Oil prices slipped on Monday, with concerns of a sharp economic slowdown outweighing supply disruptions from the Organization of Petroleum Exporting Countries, OPEC’s production cutbacks and from U.S. sanctions on Iran and Venezuela.
Brent crude oil futures were at $66.73 per barrel at 0752 GMT, down 30 cents, or 0.5 percent, from their last close.
U.S. West Texas Intermediate (WTI) futures were at $58.69 per barrel, down 35 cents, or 0.6 percent, from their previous settlement.
It would be recalled that both crude oil price benchmarks have slumped by almost 3 percent since last week hitting their highest since November 2018.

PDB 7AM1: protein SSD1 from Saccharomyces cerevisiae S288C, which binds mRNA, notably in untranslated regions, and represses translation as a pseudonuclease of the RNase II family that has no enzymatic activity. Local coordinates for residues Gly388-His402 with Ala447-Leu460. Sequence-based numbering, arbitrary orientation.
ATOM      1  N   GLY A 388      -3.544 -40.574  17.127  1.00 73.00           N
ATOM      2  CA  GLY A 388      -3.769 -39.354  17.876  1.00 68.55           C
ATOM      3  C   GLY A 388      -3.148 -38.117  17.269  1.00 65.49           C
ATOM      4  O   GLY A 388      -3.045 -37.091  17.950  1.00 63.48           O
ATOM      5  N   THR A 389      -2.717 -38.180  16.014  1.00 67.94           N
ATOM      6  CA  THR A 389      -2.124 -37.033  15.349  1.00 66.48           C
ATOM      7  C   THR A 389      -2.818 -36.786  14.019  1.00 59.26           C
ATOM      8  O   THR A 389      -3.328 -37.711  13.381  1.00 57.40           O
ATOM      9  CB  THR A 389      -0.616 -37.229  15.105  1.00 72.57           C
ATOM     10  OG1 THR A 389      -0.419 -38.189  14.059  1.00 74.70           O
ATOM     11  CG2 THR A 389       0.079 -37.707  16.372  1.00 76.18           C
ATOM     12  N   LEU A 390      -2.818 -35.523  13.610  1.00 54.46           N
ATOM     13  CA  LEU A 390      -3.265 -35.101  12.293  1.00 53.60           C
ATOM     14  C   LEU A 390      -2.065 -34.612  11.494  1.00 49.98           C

Concerns about a potential U.S. recession emerged Friday after cautious remarks by the U.S. Federal Reserve caused 10-year treasury yields to slip below the three-month rate for the first time since 2007.
Adding to concerns of a widespread global downturn, manufacturing output data from Germany, Europe’s biggest economy, shrunk for the third straight month.
“Estimates for growth and earnings have been revised down materially across all major regions,” said U.S. bank Morgan Stanley.
ANZ bank said the darkening economic outlook overshadowed the supply-side issues the oil market was facing amid supply cuts led by producer club OPEC as well as the U.S. sanctions on Venezuela and Iran.
The Organization of the Petroleum Exporting Countries (OPEC) and non-affiliated allies such as Russia, together referred to as ‘OPEC+’, have pledged to withhold around 1.2 million barrels per day (bpd) of oil supply this year to prop up markets.